By Alison Taylor
April 22, 2020 marked the 50th anniversary of the first Earth Day, although it was eclipsed by pandemic news. When the environment has been in the media of late, it seems that stories have been lauding improvements in air quality in India and New York and water quality in Venice; the takeaway message is that the pandemic has allowed for “nature’s reset.” However, Inger Andersen, the head of the UN Environment Programme argues that COVID-19 is far from a silver lining for the environment. For one thing, the pandemic will result in an increase in medical and hazardous waste. Further, “fossil fuel use would have to decline by about 10 percent around the world, and would need to be sustained for a year to show up clearly in carbon dioxide levels.” An Economist writer correctly says, “Covid-19 and climate change are both global problems, and proper responses to both require levels of co-operation that the countries of the world find hard.” In particular, when countries like the US and China are unwilling to step away from carbon-intensive development, it’s even more challenging.
So, what is to be done? Without a doubt, this is a topic, I need to learn more about, perhaps from EDST colleagues working in this area. COVID-19 has dramatically shown how interconnected our world is. At the same time, we see some countries acting in self-serving ways. This is a good time to provide critical analysis of the failings of economic globalization for many workers as well as for the environment. Action on the climate emergency can be spurred by increasing realization that, as a world, as well as in communities, “we’re in this together.”
COVID-19 has shown that changes in behaviour can be mandated and governments can play key roles in efforts to create sustainable changes in behaviour. When economic stimulus packages targeting infrastructure spending are designed, green packages of renewable energy investments, smart buildings, green transport, and so on, must be part of them. At a global level, help from rich countries to developing countries to adapt to inevitable climate change is also crucial. The slogan “together we can,” which has become so prominent during the COVID crisis, must be adapted to tackle the future of our planet for ourselves and our children.
By Alison Taylor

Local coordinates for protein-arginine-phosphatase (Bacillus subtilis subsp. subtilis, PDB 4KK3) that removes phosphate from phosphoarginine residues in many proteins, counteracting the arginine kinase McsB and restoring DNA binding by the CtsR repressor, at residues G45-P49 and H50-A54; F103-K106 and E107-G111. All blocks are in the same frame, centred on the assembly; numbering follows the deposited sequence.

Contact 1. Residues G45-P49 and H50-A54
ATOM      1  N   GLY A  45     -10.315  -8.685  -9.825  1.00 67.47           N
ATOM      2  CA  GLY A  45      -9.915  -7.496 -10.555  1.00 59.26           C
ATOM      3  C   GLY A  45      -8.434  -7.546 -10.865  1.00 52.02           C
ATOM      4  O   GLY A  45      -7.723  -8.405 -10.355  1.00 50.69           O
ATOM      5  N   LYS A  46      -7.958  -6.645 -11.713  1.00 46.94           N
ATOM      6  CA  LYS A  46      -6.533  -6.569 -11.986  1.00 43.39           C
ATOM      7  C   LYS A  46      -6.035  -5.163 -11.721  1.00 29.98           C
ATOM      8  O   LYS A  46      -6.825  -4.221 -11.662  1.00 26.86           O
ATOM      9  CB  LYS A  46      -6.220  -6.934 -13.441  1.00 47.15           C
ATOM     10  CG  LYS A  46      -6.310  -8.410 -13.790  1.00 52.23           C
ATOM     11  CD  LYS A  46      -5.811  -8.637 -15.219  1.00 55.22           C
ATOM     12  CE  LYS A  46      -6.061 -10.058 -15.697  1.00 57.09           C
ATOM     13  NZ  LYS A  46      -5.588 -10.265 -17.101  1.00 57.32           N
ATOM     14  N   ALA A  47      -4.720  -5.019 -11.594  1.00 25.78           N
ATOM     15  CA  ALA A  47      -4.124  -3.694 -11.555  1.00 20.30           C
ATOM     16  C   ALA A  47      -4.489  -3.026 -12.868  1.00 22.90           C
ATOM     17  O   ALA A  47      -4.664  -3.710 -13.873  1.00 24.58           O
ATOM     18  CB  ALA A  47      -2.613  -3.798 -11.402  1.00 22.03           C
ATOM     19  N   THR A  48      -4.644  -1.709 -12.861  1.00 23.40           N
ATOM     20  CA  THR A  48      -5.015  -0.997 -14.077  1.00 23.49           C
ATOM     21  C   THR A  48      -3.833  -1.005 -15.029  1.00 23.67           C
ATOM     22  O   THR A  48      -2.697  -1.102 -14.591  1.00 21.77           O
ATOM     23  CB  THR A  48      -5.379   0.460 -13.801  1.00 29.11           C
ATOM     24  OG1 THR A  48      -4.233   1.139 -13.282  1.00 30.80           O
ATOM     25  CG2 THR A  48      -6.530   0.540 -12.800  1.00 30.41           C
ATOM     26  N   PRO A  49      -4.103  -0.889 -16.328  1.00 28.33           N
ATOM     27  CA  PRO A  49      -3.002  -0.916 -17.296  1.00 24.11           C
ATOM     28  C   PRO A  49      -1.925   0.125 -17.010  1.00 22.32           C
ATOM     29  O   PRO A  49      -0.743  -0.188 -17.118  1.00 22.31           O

Moving to Vancouver from Edmonton, one of my first impressions was about the obvious divide between rich and poor. One only has to walk from Yaletown to the downtown eastside to register this disparity. Researchers who have studied rising neighbourhood inequality over time in Canada find there has been a significant rise in inequality in Vancouver over time (as in Toronto and other major cities). The percentage of low-income individuals (more than 20% below average) in Vancouver grew from 10% in 1970 to 29% in 2015. Over the same period, the percentage of high-income individuals grew from 12% to 20%. At the same time, low-income people are being displaced, with middle-class gentrification “nibbling around the edges of the traditionally low-income inner city neighbourhoods, including the downtown eastside, Gastown, Chinatown, Strathcona, Grandview-Woodland and Mount Pleasant.”
In Vancouver’s downtown eastside (DTES), the COVID-19 crisis is layered on top of an overdose epidemic that has been going on for years. More than 5,000 people in BC died as a result of illicit drug toxicity between 2016 and 2019. Addiction is a health emergency, and is related to other social vulnerability factors.
The level of homelessness and insecure housing in the DTES community has required quick action with the arrival of the pandemic. As Richardson writes, “How can you wash your hands frequently if you don’t have access to a sink in your room or don’t have shelter at all? How do you stay two metres away from people when you live in extremely close quarters?”